n Irish company with a long history of doing business in Idaho gave the state its biggest endorsement yet when Glanbia Foods announced $82 million in expansions at plants in Gooding and Twin Falls.
“The company considered various options and locations for these new activities but ultimately came to the conclusion that Idaho was the right location,” said Daragh Maccabee, executive vice president and CFO of Glanbia Foods Inc., the world’s largest American-style cheese manufacturer and one of the largest whey ingredient producers. “We have a long track record in Idaho, and the support of the state and local communities was instrumental in our choice of Idaho for renewed expansion.”
The company, headquartered in Kilkenny, Ireland, has operated in Southern Idaho for 75 years and processes more than 12 million pounds of milk per day, one third of all milk in Idaho. The firm’s total workforce in Idaho will exceed 800 by the end of 2015.
Southern Idaho, known as “America’s Most Diverse Food Basket,” recorded a banner year in 2014, welcoming Glanbia’s $15-million regional headquarters and Cheese Innovation Center and Chobani’s $450-million yogurt plant. Other food processors such as Clif Bar, Monsanto and Frulact Group have also expanded recently in the region.
Clustering has been the operative word in Idaho. From food firms in Southern Idaho, to boat builders and ammunition manufacturers in Lewis-Clark Valley, as well as technology firms in Boise, 2014 brought a bevy of new and expanded corporate facility projects to the Gem State.
“Idaho is one of those states that is below the radar screen but that is about to change,” says Jeff Sayer, director of commerce for the state. “Idaho’s business climate is very positive and the momentum is building very quickly. GoGo Squeez just took over an existing plant and is bringing over 200 jobs in food processing to the Boise area. SkyWest Airlines is setting up its newest maintenance facility next to the Boise Airport. And Amy’s Kitchen — one of the leading producers of frozen organic meals — just took over an available plant and is planning to bring more than 1,000 jobs to Pocatello in Eastern Idaho.”
Sayer says there is a big reason why this is happening. “Idaho is being recognized as a safe haven for business,” he says. “We run at the speed of business. We understand that this is real and we can move so quickly. Time is money. Industries are moving so rapidly that companies have to respond to markets very quickly. The flagship example that we still use is Chobani, which built 1 million square feet of production space in 326 days. The world’s largest yogurt production plant was built in less than a year. We got Amy’s Kitchen moving in less than three weeks. People are starting to recognize that.”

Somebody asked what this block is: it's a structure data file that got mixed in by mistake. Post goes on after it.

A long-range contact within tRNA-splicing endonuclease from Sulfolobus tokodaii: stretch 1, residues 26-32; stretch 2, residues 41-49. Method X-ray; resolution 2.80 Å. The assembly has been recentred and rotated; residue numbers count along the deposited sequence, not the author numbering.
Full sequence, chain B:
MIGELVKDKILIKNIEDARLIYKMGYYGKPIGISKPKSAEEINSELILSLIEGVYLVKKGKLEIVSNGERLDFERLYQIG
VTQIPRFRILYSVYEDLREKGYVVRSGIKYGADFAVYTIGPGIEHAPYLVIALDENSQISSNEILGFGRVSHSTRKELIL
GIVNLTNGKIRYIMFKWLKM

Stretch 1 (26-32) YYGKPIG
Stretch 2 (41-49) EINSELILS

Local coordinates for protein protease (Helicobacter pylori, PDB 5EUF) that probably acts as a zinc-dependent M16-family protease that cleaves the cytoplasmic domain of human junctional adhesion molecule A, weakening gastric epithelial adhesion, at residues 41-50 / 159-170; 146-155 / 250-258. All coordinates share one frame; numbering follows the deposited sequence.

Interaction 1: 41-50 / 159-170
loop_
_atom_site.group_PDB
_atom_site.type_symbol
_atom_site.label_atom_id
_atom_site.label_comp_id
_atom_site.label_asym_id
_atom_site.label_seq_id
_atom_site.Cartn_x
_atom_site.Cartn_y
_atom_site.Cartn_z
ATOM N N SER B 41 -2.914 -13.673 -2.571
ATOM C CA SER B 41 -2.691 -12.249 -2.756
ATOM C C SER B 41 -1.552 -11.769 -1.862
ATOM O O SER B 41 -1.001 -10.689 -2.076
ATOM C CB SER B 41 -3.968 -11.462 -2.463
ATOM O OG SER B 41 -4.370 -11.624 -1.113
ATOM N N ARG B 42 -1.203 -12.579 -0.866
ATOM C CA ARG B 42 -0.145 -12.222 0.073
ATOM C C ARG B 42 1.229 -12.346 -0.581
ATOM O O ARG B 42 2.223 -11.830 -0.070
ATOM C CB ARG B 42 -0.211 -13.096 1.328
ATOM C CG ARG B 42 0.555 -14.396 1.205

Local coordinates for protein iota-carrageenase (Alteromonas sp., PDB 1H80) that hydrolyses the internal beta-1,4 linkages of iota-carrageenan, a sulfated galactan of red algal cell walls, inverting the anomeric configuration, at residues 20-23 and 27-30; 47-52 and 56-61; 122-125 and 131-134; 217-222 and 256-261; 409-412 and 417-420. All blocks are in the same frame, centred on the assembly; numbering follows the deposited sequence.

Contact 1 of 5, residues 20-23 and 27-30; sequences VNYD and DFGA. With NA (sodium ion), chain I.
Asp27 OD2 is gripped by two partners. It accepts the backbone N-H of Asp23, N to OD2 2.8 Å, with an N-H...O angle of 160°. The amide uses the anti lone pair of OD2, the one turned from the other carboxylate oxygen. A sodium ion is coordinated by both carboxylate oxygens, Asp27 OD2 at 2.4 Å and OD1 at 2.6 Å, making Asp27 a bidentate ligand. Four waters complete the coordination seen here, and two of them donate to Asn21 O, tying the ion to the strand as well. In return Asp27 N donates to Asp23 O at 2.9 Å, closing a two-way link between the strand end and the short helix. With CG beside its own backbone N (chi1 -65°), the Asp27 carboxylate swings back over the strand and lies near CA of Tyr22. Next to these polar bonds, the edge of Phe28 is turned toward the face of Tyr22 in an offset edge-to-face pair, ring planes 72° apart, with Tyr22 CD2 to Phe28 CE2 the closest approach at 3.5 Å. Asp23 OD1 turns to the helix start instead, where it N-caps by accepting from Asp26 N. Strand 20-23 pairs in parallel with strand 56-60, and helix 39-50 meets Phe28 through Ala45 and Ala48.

Idaho is putting into place the elements that are essential to a welcoming business environment, Sayer adds. “Our new tax reimbursement incentive was passed by our legislature last year. It is modeled after Utah’s. It allows us to provide up to 30 percent credit on all sales, income taxes and payroll taxes paid to the state over 15 years. That is significant and lucrative. We are seeing Idaho now make the short list on more projects than ever before. We have the fifth highest economic growth rate in the nation.”
Idaho is not done working on its business climate, notes Sayer. “We are constantly looking for ways to minimize the tax burden for business. We lowered our corporate income tax rate for business last year. Our two major priorities are workforce development and economic landing zones.”
Glanbia’s Maccabee has been paying attention to Idaho’s progress. He says his company considered alternative locations in New Mexico, South Dakota, Wisconsin and California before selecting Idaho for the $82-million investment.
“Overall, we have a long record here,” Maccabee says. “We have a lot of expertise here. Idaho is always going to have synergies with us. We have plants in various parts of the country, and some of those states were very generous in their offers of incentives to us, but Idaho is now closer to what the other states are offering. We have had good experience with the local workforce, and we are a well-known, reputable employer in this area. The business climate in Idaho, generally speaking, is reasonably positive. The dairy industry is doing well in Idaho, so this is quite a good place at the moment.”